We don’t have to tell you that there’s a lot at stake in the 2020 election. The potential for a transition in leadership across the country and across state legislatures promises opportunities to expand and codify abortion access as law. On the other hand, there are several politicians fighting to remain in power who have been key players in the dismantling of reproductive rights over the last several years.
Here are a few elections we’re watching in 2020 that may determine how our work to protect access to the sexual and reproductive health care our communities need and deserve proceeds.
The Presidential Election
The candidates in the 2020 presidential election, Joe Biden and Donald Trump, could not stand further apart on policies regarding abortion access. Biden says he would codify abortion as a federal law, while Trump has vowed to appoint justices to the Supreme Court that would overturn Roe v. Wade if given the chance. As the leader of the executive branch, the person who holds the office of President does have a substantial amount of power when it comes to reproductive rights across the country.
There are a few main ways that a president can use their place in office to broaden or restrict access to abortion care, but only one of those is in the form of direct legislation. In the U.S., the president has the power to propose restrictions on Medicaid funding, as well as funding through other federal programs like Title X.
While limiting federal funding for abortion providers does not directly restrict the legality of abortion, it does restrict access by making it difficult for health centers to remain open due to budget shortfalls. A restriction on Medicaid funding can also make it difficult for patients who are insured through Medicaid to receive care, because their Medicaid plan cannot cover the procedure.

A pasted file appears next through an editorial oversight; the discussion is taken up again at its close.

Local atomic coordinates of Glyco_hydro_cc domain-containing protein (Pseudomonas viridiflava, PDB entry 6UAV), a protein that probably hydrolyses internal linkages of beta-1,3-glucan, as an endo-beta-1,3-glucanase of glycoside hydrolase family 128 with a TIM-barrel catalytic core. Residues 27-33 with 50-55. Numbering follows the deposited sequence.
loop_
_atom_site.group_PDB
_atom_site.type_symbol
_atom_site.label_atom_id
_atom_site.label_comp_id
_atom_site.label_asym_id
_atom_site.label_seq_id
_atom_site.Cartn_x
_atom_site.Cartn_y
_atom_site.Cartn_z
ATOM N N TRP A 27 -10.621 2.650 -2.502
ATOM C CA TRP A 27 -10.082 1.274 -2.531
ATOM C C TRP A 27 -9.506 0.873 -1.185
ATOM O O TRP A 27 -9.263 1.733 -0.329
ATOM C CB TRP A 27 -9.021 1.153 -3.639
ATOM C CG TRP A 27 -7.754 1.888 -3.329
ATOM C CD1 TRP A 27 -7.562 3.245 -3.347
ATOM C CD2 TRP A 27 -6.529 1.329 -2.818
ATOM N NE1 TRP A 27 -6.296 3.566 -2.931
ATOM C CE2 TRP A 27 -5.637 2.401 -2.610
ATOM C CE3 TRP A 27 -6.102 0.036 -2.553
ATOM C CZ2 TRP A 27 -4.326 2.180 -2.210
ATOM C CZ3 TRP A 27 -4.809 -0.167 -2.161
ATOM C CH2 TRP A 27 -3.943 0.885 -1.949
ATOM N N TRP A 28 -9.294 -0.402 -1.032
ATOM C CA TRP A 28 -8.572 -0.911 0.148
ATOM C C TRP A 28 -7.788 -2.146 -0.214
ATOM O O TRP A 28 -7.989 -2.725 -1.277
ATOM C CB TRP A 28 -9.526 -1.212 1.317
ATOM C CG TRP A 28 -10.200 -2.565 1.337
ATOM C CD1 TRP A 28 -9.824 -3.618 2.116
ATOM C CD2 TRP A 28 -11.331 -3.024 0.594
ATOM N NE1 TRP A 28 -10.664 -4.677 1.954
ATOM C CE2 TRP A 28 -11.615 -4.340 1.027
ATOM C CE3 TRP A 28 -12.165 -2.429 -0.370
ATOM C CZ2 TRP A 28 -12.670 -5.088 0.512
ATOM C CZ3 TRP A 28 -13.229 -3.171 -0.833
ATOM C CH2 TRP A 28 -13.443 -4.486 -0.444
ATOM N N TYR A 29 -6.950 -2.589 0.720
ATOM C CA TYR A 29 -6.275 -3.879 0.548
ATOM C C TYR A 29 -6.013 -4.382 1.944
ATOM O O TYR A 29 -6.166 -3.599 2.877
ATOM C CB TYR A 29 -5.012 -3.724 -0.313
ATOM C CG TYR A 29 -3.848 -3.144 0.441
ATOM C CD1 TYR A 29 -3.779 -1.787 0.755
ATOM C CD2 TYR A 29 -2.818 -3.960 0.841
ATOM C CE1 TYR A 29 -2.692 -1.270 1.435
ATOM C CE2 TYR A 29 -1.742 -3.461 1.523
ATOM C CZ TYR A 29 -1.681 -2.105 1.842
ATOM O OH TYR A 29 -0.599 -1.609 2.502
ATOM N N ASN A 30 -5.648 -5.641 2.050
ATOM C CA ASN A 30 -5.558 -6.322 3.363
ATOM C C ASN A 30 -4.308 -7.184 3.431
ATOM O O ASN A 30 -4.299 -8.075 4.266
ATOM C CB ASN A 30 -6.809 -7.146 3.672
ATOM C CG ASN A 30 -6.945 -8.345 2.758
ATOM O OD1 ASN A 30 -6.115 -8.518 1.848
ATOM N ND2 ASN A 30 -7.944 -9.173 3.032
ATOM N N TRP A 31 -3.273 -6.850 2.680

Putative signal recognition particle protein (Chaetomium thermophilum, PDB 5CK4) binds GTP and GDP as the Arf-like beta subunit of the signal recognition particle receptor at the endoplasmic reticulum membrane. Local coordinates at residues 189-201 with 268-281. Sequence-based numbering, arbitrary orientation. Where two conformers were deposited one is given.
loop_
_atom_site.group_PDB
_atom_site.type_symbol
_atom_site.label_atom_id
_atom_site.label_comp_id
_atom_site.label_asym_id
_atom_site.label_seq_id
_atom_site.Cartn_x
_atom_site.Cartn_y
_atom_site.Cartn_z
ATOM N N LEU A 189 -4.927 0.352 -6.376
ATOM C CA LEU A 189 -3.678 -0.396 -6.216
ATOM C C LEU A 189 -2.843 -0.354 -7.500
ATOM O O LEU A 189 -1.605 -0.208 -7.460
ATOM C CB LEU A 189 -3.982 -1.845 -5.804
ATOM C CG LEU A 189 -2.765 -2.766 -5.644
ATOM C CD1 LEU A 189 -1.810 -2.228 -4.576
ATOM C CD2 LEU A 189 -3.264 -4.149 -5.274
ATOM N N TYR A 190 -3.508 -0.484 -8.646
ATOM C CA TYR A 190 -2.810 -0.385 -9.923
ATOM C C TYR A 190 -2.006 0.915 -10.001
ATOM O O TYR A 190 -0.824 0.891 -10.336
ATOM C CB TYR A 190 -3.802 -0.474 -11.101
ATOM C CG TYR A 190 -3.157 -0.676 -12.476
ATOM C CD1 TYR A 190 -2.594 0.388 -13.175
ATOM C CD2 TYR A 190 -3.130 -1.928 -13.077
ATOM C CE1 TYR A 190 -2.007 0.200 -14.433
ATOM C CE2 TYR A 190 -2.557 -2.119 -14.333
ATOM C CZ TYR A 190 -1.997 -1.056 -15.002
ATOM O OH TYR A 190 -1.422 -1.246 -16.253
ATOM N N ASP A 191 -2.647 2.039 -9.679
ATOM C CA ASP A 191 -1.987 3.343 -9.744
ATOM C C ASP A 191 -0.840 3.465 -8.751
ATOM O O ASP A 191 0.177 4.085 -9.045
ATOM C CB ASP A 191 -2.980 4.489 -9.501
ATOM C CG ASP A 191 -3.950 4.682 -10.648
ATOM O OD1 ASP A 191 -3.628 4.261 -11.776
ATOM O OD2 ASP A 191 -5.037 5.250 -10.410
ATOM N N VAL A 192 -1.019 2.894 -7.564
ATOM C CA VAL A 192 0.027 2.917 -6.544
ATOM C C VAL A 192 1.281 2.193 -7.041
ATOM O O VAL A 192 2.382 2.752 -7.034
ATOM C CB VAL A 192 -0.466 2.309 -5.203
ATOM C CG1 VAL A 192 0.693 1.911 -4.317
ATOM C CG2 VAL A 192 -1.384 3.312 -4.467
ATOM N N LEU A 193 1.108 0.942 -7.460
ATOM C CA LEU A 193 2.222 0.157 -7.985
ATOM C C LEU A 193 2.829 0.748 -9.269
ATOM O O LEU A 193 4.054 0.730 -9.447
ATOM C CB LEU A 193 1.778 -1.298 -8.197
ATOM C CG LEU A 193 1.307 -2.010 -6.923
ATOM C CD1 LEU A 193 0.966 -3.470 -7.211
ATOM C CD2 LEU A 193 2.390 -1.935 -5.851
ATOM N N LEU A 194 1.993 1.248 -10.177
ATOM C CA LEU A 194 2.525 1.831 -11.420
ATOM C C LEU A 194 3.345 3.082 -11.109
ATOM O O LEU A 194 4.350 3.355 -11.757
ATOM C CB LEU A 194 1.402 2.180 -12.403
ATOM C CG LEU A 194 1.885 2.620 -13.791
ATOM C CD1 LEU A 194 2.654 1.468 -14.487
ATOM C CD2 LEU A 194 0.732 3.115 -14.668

The president also nominates federal judges and justices to the U.S. Supreme Court, where restrictions on abortions passed in state legislatures may be upheld or struck down. During Trump’s term in office, for example, three Supreme Court justices have been nominated and more than 200 of the 792 active federal judges were appointed.
Though it is less common, presidents can also pass federal regulations restricting or expanding abortion access. Most laws regarding abortion are passed at the state level, and then might make their way through the courts to reach the Supreme Court and be decided as law of the land. Joe Biden has noted that if he is elected president, he will codify the right to abortion as federal law, minimizing the impact of Roe v. Wade was to be overturned under a conservative-majority Supreme Court.
The Senate & Senate Majority Leader
The Senate has a much more direct role in enacting legislation. Along with the U.S. House of Representatives, the Senate is responsible for writing, proposing, debating, and voting on federal laws. Unlike the U.S. House of Representatives, however, senators serve significantly longer terms and are not directly representative of the U.S. population. Since each state has two senators, no matter how dense that state’s population is, there may be uneven or unequal representation of partisan ideas in the Senate, based on how popular they are in specific states.